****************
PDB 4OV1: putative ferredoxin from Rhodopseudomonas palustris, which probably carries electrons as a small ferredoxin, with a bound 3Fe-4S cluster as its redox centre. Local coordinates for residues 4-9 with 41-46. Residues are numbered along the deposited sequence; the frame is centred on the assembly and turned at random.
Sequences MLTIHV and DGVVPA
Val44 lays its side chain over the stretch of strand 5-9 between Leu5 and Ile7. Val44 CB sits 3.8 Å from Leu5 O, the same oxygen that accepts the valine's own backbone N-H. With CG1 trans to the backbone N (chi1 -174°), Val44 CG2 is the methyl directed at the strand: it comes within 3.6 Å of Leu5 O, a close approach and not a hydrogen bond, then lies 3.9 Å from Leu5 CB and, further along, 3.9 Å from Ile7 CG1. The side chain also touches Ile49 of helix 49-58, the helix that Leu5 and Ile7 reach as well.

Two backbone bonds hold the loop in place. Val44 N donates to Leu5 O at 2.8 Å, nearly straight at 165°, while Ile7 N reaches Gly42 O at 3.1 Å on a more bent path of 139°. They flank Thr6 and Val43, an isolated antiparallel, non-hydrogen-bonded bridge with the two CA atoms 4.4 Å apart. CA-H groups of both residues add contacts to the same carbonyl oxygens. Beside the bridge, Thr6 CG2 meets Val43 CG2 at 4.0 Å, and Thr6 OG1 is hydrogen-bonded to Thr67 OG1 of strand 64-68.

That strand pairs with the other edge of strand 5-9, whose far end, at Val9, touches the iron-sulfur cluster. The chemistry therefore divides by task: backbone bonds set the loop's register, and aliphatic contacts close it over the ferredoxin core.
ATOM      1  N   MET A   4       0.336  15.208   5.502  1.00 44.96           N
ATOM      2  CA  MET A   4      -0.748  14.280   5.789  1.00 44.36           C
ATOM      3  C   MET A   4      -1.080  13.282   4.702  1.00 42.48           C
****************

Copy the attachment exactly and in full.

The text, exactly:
PDB 4OV1: putative ferredoxin from Rhodopseudomonas palustris, which probably carries electrons as a small ferredoxin, with a bound 3Fe-4S cluster as its redox centre. Local coordinates for residues 4-9 with 41-46. Residues are numbered along the deposited sequence; the frame is centred on the assembly and turned at random.
Sequences MLTIHV and DGVVPA
Val44 lays its side chain over the stretch of strand 5-9 between Leu5 and Ile7. Val44 CB sits 3.8 Å from Leu5 O, the same oxygen that accepts the valine's own backbone N-H. With CG1 trans to the backbone N (chi1 -174°), Val44 CG2 is the methyl directed at the strand: it comes within 3.6 Å of Leu5 O, a close approach and not a hydrogen bond, then lies 3.9 Å from Leu5 CB and, further along, 3.9 Å from Ile7 CG1. The side chain also touches Ile49 of helix 49-58, the helix that Leu5 and Ile7 reach as well.

Two backbone bonds hold the loop in place. Val44 N donates to Leu5 O at 2.8 Å, nearly straight at 165°, while Ile7 N reaches Gly42 O at 3.1 Å on a more bent path of 139°. They flank Thr6 and Val43, an isolated antiparallel, non-hydrogen-bonded bridge with the two CA atoms 4.4 Å apart. CA-H groups of both residues add contacts to the same carbonyl oxygens. Beside the bridge, Thr6 CG2 meets Val43 CG2 at 4.0 Å, and Thr6 OG1 is hydrogen-bonded to Thr67 OG1 of strand 64-68.

That strand pairs with the other edge of strand 5-9, whose far end, at Val9, touches the iron-sulfur cluster. The chemistry therefore divides by task: backbone bonds set the loop's register, and aliphatic contacts close it over the ferredoxin core.
ATOM      1  N   MET A   4       0.336  15.208   5.502  1.00 44.96           N
ATOM      2  CA  MET A   4      -0.748  14.280   5.789  1.00 44.36           C
ATOM      3  C   MET A   4      -1.080  13.282   4.702  1.00 42.48           C